EU must break down national copyright barriers, says Commissioner

Out-Law News | 06 May 2010 | 11:38 am | 2 min. read

Piracy has created the single market in music and films that EU legislators have failed to build, European Commission Digital Agenda Commissioner Neelie Kroes has said.

Kroes told a business leaders' convention in Brussels that pirates had done what single market regulations could not and established the borderless distribution of audio visual material over the internet. She said that the EU nations must work together to create a legal single market in digital goods.

"There is a huge Digital Single Market for audiovisual material. The problem is that it's illegal, and it's not monetized," she said. "We have effectively allowed illegal file-sharing to set up a single market where our usual policy channels have failed."

"While the internet is borderless, Europe’s online markets are not. It is often easier to buy something from a US website than online from the country next-door in Europe. Often you cannot buy it at all within Europe," she said. "Consumers can buy CDs in every shop but are often unable to buy music online across the EU because rights are licensed on a national basis. No wonder the US market for online music is five times bigger than Europe's."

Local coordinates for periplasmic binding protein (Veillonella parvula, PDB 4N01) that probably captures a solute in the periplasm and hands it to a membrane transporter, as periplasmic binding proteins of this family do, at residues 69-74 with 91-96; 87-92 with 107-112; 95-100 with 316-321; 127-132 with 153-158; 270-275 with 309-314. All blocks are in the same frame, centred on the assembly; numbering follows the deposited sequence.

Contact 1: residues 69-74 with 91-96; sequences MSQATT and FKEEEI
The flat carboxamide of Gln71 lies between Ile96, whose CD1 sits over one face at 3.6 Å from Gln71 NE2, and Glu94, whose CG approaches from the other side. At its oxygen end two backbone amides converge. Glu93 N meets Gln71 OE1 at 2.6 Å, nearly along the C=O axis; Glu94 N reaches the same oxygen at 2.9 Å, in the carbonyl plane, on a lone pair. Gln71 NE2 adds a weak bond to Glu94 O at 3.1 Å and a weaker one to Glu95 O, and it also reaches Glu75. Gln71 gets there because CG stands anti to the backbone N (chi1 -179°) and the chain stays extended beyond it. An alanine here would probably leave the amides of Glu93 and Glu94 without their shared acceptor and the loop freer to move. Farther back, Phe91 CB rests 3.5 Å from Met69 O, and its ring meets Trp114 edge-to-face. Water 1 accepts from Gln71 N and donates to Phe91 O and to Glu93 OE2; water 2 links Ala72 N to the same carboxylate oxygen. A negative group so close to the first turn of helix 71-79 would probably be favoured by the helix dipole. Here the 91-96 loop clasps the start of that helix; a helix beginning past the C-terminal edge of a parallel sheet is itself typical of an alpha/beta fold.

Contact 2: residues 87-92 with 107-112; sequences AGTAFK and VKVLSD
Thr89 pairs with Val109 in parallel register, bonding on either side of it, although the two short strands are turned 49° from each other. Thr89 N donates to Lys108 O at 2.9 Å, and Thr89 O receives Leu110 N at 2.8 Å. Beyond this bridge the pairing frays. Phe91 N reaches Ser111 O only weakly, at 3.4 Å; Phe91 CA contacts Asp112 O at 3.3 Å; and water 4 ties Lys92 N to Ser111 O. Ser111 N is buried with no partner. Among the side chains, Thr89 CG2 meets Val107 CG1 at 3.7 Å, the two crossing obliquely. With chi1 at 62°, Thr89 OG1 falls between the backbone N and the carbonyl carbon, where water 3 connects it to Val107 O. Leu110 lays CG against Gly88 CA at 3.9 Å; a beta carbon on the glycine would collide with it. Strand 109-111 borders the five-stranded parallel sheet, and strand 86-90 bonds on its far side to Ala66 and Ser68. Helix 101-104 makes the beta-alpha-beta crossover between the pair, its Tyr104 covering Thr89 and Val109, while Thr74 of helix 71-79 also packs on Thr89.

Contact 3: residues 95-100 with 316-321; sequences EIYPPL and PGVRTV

Kroes said that the solution to the problem was to implement the EU's 'digital agenda'. This includes the creation of 'multi-territorial' licences for content so that consumers can buy material from any one of the EU's 27 member states.

When introducing the agenda last year, the Commission said that national borders should no longer govern what content consumers could buy or watch or hear.

Kroes emphasised again this week the need to harmonise copyright laws to ease the distribution of content.

"We must do better," she said. "Creating the legal Digital Single Market will lead to a wealth of options for citizens. It will strike a blow against piracy and benefit authors and artists. And it will do this without endangering the open architecture that is essential for the internet. It is obviously common sense to fix problems like this."

Kroes said that Europe could fall behind in the digital economy as the US maintains a lead and other countries, such as Brazil, progress faster than the EU.

"Why do we let the US complete fives times as many venture capital deals as Europe? Europe is a bigger market: we should actually attract more venture capital than the US," she said. "The European Commission's ICT R&D budget is smaller than Google's. And our digital markets are uneven – for example 74% of Dutch people use online banking, but only 5% of Greeks."

"Europe does not maximise the benefits of interoperability. Weaknesses in standard-setting, public procurement and coordination prevent digital services and devices from working together as well as they should," she said.

Kroes said that the answer to many of these problems lay in breaking down the trading barriers erected by copyright law.

"Our Single Market has delivered us the highest prosperity for the longest period of time in Europe's history. We must deliver a Digital Single Market too," she said.